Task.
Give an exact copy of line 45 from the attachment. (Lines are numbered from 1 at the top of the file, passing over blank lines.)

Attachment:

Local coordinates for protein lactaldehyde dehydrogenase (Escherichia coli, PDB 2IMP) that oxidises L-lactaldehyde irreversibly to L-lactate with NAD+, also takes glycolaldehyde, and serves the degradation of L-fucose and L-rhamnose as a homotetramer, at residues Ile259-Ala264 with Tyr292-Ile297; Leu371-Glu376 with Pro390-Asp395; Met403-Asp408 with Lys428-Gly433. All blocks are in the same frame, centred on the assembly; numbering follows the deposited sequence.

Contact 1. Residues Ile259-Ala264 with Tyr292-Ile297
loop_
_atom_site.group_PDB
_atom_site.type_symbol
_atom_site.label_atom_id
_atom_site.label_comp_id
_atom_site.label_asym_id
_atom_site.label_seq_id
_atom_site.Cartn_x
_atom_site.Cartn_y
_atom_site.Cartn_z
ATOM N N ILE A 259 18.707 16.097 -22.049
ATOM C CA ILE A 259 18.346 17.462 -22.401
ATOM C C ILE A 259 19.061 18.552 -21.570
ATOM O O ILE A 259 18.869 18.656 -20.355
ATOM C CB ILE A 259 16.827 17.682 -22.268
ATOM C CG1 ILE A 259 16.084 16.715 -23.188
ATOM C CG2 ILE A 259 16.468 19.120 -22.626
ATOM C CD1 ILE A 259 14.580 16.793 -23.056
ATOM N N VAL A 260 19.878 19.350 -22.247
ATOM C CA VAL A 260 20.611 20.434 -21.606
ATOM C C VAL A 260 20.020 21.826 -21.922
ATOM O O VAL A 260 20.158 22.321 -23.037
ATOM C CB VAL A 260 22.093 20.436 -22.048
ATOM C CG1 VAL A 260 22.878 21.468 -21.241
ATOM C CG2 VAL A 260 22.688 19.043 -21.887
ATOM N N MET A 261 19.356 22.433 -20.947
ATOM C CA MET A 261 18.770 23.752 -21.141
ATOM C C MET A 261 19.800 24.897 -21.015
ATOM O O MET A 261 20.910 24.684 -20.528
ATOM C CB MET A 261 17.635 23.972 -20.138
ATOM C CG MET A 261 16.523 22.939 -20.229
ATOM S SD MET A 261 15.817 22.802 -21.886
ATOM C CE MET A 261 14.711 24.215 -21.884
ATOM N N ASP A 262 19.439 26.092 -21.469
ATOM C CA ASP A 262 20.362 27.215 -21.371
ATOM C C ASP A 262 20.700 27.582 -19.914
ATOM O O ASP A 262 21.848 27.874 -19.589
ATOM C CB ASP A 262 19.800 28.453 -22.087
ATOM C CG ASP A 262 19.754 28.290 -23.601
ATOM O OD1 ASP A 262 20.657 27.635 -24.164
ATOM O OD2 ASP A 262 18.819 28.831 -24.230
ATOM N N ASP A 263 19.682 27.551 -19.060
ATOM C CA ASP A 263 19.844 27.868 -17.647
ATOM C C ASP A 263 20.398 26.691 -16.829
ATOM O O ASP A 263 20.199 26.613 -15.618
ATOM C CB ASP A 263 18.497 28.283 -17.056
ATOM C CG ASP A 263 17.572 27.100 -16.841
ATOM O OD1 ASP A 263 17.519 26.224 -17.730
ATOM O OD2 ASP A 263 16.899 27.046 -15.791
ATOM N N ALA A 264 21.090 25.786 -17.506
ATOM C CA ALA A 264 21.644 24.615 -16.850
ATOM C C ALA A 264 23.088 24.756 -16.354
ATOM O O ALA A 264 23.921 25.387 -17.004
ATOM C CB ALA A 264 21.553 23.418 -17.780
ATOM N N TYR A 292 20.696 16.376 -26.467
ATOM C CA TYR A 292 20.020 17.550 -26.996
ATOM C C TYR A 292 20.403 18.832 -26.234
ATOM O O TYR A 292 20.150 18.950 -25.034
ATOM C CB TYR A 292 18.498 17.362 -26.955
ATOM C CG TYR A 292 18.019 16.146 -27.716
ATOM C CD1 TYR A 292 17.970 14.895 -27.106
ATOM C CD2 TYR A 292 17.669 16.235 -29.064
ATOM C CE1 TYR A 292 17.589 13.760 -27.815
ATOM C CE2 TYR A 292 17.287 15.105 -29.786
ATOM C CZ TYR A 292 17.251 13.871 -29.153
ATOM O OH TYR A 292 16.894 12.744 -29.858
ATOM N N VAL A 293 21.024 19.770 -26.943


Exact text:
ATOM C CA ASP A 263 19.844 27.868 -17.647